Doctors have notoriously bad handwriting, and the struggle to decipher what is written on prescriptions can be a challenge for pharmacists. Luckily, Google has stepped in to solve this problem with its new feature for Google Lens.

This technology will use “assistive technology” to detect medications mentioned in prescriptions, allowing pharmacists to easily read them without having to squint at illegible handwriting.

Doctor prescription

How The Technology Works 

The process of using “assistive technology” sounds complicated but is actually quite simple. Essentially, it uses artificial intelligence (AI) to scan the prescription and quickly recognize the medication name and dosage that are written there.

Once it has done this, it will generate a digital version of the prescription that is easy to read and understand by pharmacists. This eliminates the need for manual interpretation of difficult handwriting or any potential confusion due to misread words.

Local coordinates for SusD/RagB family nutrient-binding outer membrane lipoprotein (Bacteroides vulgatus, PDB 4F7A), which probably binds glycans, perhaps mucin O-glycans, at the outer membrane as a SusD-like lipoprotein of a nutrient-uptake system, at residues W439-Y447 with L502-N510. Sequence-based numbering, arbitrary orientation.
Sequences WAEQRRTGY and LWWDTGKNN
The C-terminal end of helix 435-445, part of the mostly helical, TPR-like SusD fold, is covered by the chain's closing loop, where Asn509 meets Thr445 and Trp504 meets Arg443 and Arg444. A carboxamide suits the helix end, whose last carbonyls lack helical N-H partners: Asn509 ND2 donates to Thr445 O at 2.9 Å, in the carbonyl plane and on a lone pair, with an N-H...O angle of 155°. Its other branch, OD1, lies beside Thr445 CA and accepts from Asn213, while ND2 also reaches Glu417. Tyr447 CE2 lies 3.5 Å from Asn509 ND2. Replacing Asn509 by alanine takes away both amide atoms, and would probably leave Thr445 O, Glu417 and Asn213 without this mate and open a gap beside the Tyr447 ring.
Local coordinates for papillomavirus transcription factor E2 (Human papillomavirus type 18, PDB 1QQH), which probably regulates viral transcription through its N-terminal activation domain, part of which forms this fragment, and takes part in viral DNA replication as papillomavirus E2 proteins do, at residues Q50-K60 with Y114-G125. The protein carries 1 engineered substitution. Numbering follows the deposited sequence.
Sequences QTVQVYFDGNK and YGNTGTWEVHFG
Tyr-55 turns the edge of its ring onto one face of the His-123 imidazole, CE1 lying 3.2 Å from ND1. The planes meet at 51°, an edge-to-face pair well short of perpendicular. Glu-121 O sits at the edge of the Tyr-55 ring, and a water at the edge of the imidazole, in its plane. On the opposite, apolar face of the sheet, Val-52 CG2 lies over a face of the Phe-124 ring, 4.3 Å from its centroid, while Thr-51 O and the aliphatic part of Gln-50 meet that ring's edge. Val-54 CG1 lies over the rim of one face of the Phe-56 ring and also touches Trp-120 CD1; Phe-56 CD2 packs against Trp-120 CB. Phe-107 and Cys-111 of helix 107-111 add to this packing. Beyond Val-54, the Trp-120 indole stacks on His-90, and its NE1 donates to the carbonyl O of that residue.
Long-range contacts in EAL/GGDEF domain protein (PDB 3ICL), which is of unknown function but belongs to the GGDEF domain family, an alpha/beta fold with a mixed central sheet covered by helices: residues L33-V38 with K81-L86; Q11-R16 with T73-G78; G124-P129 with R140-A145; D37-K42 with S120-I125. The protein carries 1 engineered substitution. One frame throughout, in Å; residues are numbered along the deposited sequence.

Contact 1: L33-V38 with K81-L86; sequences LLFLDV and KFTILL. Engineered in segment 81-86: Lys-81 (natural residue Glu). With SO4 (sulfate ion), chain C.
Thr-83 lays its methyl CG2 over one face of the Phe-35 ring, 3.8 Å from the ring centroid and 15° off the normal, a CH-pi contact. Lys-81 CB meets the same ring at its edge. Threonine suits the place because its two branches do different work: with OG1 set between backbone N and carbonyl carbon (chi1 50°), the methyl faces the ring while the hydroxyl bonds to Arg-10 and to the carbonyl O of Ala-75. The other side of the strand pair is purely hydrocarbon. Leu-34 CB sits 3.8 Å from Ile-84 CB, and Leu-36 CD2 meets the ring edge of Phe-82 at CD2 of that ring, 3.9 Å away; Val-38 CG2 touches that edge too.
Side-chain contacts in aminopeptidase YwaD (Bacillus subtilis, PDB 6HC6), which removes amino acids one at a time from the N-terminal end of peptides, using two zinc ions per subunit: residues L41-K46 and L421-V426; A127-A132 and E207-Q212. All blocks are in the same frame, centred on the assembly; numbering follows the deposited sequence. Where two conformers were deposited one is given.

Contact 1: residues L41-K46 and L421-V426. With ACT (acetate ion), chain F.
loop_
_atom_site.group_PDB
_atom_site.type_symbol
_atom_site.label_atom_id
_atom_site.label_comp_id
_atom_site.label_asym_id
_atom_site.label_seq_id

Benefits Of The Feature 

Image Source: Google

This technology will be incredibly beneficial for both doctors and pharmacists alike. For doctors, it means they can write legibly without worrying about their prescriptions being misinterpreted and for pharmacists, it eliminates the guesswork involved in deciphering difficult handwriting.

Furthermore, this feature could help reduce errors when filling out prescriptions as AI is known to be more accurate than humans when it comes to interpreting language.


Google’s new feature for Google Lens promises to revolutionise how prescriptions are processed and filled out by medical staff. By using advanced AI technology, it will be able to accurately detect medications mentioned in prescriptions and generate a digital version that is easy to read and understand by pharmacists.

This feature has many advantages over manual interpretation of illegible writing including accuracy, speed, and convenience; not just for doctors but also for pharmacies who will no longer have to worry about misreading prescriptions due to poor handwriting. It’s still unclear when this feature will become available but one thing is certain—it could change the way we perceive medical care forever!